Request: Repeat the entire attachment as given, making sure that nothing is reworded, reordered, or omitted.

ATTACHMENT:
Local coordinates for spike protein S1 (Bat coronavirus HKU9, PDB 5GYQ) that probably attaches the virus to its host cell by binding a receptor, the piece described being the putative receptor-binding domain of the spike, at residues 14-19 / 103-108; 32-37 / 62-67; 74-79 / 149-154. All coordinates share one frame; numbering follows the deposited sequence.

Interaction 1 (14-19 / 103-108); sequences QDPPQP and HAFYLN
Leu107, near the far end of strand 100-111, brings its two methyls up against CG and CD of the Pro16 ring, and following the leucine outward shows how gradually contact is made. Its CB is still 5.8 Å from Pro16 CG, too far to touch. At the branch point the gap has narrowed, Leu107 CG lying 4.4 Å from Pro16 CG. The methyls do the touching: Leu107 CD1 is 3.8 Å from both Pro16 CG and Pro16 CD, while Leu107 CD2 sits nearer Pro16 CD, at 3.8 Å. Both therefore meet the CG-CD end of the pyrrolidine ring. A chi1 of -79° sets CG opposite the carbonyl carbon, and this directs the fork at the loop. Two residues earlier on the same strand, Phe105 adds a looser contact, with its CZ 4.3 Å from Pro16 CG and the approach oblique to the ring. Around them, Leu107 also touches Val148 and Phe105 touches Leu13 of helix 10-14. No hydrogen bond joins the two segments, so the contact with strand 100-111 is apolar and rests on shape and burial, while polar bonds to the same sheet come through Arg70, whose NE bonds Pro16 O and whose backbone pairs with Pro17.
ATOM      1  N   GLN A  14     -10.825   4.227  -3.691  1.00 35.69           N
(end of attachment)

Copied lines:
Local coordinates for spike protein S1 (Bat coronavirus HKU9, PDB 5GYQ) that probably attaches the virus to its host cell by binding a receptor, the piece described being the putative receptor-binding domain of the spike, at residues 14-19 / 103-108; 32-37 / 62-67; 74-79 / 149-154. All coordinates share one frame; numbering follows the deposited sequence.

Interaction 1 (14-19 / 103-108); sequences QDPPQP and HAFYLN
Leu107, near the far end of strand 100-111, brings its two methyls up against CG and CD of the Pro16 ring, and following the leucine outward shows how gradually contact is made. Its CB is still 5.8 Å from Pro16 CG, too far to touch. At the branch point the gap has narrowed, Leu107 CG lying 4.4 Å from Pro16 CG. The methyls do the touching: Leu107 CD1 is 3.8 Å from both Pro16 CG and Pro16 CD, while Leu107 CD2 sits nearer Pro16 CD, at 3.8 Å. Both therefore meet the CG-CD end of the pyrrolidine ring. A chi1 of -79° sets CG opposite the carbonyl carbon, and this directs the fork at the loop. Two residues earlier on the same strand, Phe105 adds a looser contact, with its CZ 4.3 Å from Pro16 CG and the approach oblique to the ring. Around them, Leu107 also touches Val148 and Phe105 touches Leu13 of helix 10-14. No hydrogen bond joins the two segments, so the contact with strand 100-111 is apolar and rests on shape and burial, while polar bonds to the same sheet come through Arg70, whose NE bonds Pro16 O and whose backbone pairs with Pro17.
ATOM      1  N   GLN A  14     -10.825   4.227  -3.691  1.00 35.69           N